The team, led by William S. Saunders, associate professor of biological sciences in Pitt's School of Arts and Sciences, found that overexpression of a single protein can cause changes in a cell associated with the formation of tumors.
"Virtually all cancer cells acquire the ability to change their genomic structure," said Saunders. "Researchers in the field are looking for single events that can cause multiple mutational changes to the genome, and this research is an example of that."
Before a normal cell divides, its chromosomes are duplicated and then pulled apart by a structure called a spindle, so that the two daughter cells each will have the same number of chromosomes.
At the end of a normal spindle is the spindle pole, also called the centrosome, which pulls the chromosomes outward. Cancer cells often have extra centrosomes. When a cell has more than two centrosomes, sometimes--but not always--the spindles will have more than one pole and cell division won't work correctly, leading to the swapping of genetic material, uncontrolled cell division, and the formation of tumors.
Why this doesn't always happen when there are too many centrosomes was the focus of the Pitt researchers' investigation. They found that as long as the extra centrosomes "cluster" together, the spindles will form normally, with two ends, and the cells will divide normally. "No one else appreciated that that was required, or what the mechanism was that separated them," said Saunders.
But when the extra centrosomes don't cluster together, the spindles don't form normally, and cell division can become unstable, reported Nicholas J. Quintyne, a postdoctoral fellow working with Saunders and first author of the paper.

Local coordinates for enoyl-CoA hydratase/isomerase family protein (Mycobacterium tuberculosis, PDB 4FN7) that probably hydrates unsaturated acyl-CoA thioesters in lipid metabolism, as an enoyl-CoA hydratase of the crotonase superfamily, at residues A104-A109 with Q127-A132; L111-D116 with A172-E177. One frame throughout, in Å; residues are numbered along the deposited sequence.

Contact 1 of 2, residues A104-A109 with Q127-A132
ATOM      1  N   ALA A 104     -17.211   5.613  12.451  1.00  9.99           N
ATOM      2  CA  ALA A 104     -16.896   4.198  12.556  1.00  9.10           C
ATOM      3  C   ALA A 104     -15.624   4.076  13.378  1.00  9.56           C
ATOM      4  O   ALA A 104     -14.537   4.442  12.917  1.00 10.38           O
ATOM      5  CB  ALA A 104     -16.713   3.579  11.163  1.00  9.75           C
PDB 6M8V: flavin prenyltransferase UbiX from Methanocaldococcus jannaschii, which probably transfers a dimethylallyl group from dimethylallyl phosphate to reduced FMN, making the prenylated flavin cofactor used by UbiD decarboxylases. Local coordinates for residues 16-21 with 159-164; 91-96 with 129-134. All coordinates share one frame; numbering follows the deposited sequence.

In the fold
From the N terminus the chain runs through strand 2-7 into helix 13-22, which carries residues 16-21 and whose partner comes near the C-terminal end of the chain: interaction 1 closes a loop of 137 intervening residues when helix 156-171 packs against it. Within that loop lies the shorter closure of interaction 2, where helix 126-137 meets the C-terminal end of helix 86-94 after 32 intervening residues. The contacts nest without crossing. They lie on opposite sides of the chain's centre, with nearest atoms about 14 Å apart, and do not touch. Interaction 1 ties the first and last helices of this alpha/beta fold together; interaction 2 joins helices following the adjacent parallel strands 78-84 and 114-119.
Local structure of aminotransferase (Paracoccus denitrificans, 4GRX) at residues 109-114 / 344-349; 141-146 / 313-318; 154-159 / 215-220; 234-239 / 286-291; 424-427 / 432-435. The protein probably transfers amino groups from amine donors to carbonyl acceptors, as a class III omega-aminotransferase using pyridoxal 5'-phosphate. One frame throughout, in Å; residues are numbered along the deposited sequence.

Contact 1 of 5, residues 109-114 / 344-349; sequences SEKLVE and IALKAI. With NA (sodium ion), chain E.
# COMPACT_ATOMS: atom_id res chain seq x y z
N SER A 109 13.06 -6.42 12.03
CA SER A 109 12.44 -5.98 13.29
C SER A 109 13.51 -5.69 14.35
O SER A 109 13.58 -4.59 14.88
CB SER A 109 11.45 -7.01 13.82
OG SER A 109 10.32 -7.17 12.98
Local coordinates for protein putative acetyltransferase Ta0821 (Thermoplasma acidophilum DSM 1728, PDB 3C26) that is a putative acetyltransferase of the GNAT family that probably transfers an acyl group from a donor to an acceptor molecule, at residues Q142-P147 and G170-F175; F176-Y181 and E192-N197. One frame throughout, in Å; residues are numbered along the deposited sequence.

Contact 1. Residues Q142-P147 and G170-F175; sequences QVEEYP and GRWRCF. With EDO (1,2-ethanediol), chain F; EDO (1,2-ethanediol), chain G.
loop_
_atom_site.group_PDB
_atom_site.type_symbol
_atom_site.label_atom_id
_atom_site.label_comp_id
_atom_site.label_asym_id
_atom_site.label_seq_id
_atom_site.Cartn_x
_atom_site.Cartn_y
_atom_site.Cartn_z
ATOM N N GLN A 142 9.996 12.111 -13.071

Investigating the mechanism by which this occurs, the researchers found that in cultured oral cancer cells a protein called dynein is missing from the spindle, and the centrosomes no longer cluster together.
Furthermore, the researchers discovered that in some types of tumors, dynein is inhibited by the overexpression of another protein called NuMA. Excess NuMA seems to prevent dynein from binding to the spindle. When they reduced the level of NuMA in cultured cancer cells, the dynein returned to the spindles, and the spindles were no longer multipolar.
"This finding suggests that a possible treatment for some types of cancer could be a drug that inhibits NuMA," noted coauthor Susanne M. Gollin, professor of human genetics in Pitt's Graduate School of Public Health and coinvestigator at the Oral Cancer Center of Discovery at the University of Pittsburgh Cancer Institute.
In the future, the researchers plan to look at other proteins that bind to NuMA and how these proteins interact in the process.
The research was supported by the National Institute of Dental and Craniofacial Research of the National Institutes of Health and by the American Cancer Society.